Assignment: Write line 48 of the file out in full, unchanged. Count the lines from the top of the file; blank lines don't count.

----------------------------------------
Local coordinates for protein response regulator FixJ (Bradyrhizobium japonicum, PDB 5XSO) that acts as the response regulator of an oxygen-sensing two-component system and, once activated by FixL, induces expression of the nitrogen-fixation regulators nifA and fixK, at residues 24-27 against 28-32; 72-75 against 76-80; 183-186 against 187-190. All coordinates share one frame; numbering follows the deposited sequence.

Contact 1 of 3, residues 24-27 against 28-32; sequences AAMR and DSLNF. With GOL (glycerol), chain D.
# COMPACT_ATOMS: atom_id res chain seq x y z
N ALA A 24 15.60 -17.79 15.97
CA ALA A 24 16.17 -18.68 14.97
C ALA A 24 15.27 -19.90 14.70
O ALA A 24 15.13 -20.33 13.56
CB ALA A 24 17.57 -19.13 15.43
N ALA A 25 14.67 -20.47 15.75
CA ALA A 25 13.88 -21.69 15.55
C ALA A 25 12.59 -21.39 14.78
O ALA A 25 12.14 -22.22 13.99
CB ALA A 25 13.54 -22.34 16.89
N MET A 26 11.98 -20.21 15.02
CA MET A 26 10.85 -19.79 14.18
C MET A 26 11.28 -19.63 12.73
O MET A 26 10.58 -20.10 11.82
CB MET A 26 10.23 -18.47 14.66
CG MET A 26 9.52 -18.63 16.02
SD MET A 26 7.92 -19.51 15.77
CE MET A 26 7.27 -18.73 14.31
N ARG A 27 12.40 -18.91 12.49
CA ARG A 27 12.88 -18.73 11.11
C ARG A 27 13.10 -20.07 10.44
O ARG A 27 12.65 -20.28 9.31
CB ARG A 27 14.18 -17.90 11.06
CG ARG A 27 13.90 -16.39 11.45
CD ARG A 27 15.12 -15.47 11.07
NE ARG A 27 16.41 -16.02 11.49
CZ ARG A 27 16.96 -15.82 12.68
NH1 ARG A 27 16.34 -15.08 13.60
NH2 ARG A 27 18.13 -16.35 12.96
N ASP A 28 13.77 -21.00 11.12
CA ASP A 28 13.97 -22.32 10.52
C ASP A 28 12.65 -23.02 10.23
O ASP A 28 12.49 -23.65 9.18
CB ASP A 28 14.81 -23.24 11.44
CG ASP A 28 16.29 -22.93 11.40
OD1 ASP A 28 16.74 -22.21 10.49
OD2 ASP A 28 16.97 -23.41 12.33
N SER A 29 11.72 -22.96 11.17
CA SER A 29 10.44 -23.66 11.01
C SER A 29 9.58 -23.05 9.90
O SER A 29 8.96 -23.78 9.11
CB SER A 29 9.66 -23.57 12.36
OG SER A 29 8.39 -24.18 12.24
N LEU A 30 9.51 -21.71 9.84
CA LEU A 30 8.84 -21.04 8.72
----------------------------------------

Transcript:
CA LEU A 30 8.84 -21.04 8.72